At the start of the year, the Geological Survey of Finland (GTK) launched a project that evaluates the occurrence of minerals required in battery production, including e.g. cobalt, lithium and flake graphite in Finland. The goal is to identify new areas where finding usable deposits is likely.

Finland does not yet have lithium production, but Keliber Oy has advanced plans on starting production from the pegmatite deposit in Kaustinen, where the aim is to enrich spodumene into lithium carbonate. Through further refinement, this will result in raw material suited for the battery industry. It appears to be possible that a significant lithium cluster will be developed in Finland.

Potential lithium deposits have also been discovered elsewhere in Finland. A significant share of the world’s cobalt is refined in Finland, although the majority of it is currently based on imported raw materials.

According to the Geological Survey of Finland, the data that has been evaluated as the best in the world is a good starting point for evaluating the mineral potential in Finland. Promising areas and deposits have been identified across the country, both in battery minerals and e.g. gold.

Several high-level production plants in further refinement operate in Finland, many of which produce different nickel and cobalt products for e.g. battery industry needs. The plan for the production of nickel and cobalt sulphate announced by Terrafame would be a significant addition to Finnish battery chemicals production. The share of metal refinement in the importation of goods has amounted to approximately 10 percent, yet new demand is creating new growth potential. A good example of this is BASF’s plan to invest in Harjavalta and strengthen cooperation with Norilsk.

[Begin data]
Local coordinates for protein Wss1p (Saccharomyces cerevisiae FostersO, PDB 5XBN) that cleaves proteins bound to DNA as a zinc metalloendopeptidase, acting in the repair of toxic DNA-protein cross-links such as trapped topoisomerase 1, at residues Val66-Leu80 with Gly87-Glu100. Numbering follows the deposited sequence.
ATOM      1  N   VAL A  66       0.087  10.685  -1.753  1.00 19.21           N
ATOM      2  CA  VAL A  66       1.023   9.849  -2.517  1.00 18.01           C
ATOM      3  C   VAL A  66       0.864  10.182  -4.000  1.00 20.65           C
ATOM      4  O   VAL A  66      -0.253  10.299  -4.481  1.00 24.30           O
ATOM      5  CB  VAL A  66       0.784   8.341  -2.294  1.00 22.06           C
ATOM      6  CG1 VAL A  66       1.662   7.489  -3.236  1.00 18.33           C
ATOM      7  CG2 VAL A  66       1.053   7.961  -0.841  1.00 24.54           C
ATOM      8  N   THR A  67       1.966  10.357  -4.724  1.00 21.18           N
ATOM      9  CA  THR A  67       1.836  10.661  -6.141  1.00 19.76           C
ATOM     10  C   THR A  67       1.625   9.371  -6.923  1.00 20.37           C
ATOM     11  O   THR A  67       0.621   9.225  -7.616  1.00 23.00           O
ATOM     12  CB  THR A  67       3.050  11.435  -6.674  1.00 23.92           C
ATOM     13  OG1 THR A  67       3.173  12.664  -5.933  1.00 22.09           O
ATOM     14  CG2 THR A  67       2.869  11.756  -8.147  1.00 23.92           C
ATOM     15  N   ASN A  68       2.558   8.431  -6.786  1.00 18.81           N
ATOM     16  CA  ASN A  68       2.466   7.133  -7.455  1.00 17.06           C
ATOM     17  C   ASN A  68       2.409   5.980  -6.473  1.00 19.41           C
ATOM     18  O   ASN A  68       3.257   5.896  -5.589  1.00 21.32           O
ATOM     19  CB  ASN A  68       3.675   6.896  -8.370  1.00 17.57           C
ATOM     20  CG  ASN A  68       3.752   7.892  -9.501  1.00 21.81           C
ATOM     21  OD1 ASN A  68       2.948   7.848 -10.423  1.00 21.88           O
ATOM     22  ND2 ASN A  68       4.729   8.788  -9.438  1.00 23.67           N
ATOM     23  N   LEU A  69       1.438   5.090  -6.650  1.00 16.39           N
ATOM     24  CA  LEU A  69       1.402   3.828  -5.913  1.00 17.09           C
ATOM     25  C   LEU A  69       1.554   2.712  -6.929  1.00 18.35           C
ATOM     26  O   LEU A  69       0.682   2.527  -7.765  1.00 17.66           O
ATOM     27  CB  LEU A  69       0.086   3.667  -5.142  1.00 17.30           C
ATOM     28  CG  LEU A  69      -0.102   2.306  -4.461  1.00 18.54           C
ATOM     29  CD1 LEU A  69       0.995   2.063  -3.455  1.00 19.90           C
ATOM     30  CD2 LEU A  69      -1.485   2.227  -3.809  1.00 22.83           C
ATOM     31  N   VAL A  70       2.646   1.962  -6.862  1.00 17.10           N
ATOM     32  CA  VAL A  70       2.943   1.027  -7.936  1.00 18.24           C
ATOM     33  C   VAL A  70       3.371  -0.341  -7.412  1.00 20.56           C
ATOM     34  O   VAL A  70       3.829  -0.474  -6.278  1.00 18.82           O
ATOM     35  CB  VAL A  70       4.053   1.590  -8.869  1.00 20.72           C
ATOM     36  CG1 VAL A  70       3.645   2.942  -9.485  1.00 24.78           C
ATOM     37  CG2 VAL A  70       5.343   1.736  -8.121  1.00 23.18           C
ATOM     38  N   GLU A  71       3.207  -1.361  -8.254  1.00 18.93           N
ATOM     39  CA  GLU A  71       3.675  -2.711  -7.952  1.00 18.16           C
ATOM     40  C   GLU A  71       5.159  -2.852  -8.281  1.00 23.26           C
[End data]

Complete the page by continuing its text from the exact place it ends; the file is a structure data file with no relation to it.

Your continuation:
The development work has also activated high-level research in minerals and materials, all the way to circular economy and technology solutions. Finland is taking over the EU’s impressive role in research in the field. With cooperation between the government, research institutions, companies and universities, we can create an attractive research environment for the needs of the growth sector. There is a good opportunity for the industrial cluster developing in Finland to grow and attract investments and research funding.

It is important on a national level to strengthen research in the field and create facilities for an industry of a high added value to grow as the electric car boom accelerates. We have high-level competence, raw materials and operations in nearly all stages of the refinement chain. A goal should be set on increasing mineral study, mineral and material research development as well as strengthening the entire industrial cluster in Finland.

The change and electrification of transportation are increasing the number of electric cars. Battery minerals research, responsible production and refinement need to be secured close to the users. Finland is the only country in Europe where most battery metals are produced. Their offering and production levels need to be increased further. This offers a growth platform for the entire industrial cluster.


Mika Nykänen

Director General

Geological Survey of Finland


15. February 2019